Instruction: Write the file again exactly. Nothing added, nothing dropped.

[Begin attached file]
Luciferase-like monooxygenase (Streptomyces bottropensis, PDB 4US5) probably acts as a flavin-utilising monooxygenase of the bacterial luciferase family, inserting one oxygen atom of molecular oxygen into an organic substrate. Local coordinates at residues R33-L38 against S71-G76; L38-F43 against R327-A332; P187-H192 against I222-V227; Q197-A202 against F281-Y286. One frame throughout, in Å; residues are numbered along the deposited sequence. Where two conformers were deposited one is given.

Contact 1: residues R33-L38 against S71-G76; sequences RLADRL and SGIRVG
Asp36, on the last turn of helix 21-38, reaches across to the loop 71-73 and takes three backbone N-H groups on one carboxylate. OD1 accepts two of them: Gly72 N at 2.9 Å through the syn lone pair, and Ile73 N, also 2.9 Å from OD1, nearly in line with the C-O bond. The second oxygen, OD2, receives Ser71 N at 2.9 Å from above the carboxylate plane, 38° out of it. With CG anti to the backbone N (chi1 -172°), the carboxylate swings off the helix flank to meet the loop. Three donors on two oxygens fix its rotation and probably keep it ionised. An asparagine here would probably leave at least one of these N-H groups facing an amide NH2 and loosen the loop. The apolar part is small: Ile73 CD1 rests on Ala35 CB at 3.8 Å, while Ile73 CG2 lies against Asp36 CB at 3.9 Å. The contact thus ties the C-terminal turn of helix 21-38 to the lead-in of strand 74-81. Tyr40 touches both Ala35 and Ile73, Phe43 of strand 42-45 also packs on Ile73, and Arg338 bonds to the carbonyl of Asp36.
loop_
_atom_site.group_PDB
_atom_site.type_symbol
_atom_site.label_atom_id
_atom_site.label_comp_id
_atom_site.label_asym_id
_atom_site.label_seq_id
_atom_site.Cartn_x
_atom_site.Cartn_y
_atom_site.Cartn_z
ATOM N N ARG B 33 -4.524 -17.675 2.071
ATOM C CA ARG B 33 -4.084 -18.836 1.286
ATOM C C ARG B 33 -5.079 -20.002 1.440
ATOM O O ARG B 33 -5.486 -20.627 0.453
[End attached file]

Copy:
Luciferase-like monooxygenase (Streptomyces bottropensis, PDB 4US5) probably acts as a flavin-utilising monooxygenase of the bacterial luciferase family, inserting one oxygen atom of molecular oxygen into an organic substrate. Local coordinates at residues R33-L38 against S71-G76; L38-F43 against R327-A332; P187-H192 against I222-V227; Q197-A202 against F281-Y286. One frame throughout, in Å; residues are numbered along the deposited sequence. Where two conformers were deposited one is given.

Contact 1: residues R33-L38 against S71-G76; sequences RLADRL and SGIRVG
Asp36, on the last turn of helix 21-38, reaches across to the loop 71-73 and takes three backbone N-H groups on one carboxylate. OD1 accepts two of them: Gly72 N at 2.9 Å through the syn lone pair, and Ile73 N, also 2.9 Å from OD1, nearly in line with the C-O bond. The second oxygen, OD2, receives Ser71 N at 2.9 Å from above the carboxylate plane, 38° out of it. With CG anti to the backbone N (chi1 -172°), the carboxylate swings off the helix flank to meet the loop. Three donors on two oxygens fix its rotation and probably keep it ionised. An asparagine here would probably leave at least one of these N-H groups facing an amide NH2 and loosen the loop. The apolar part is small: Ile73 CD1 rests on Ala35 CB at 3.8 Å, while Ile73 CG2 lies against Asp36 CB at 3.9 Å. The contact thus ties the C-terminal turn of helix 21-38 to the lead-in of strand 74-81. Tyr40 touches both Ala35 and Ile73, Phe43 of strand 42-45 also packs on Ile73, and Arg338 bonds to the carbonyl of Asp36.
loop_
_atom_site.group_PDB
_atom_site.type_symbol
_atom_site.label_atom_id
_atom_site.label_comp_id
_atom_site.label_asym_id
_atom_site.label_seq_id
_atom_site.Cartn_x
_atom_site.Cartn_y
_atom_site.Cartn_z
ATOM N N ARG B 33 -4.524 -17.675 2.071
ATOM C CA ARG B 33 -4.084 -18.836 1.286
ATOM C C ARG B 33 -5.079 -20.002 1.440
ATOM O O ARG B 33 -5.486 -20.627 0.453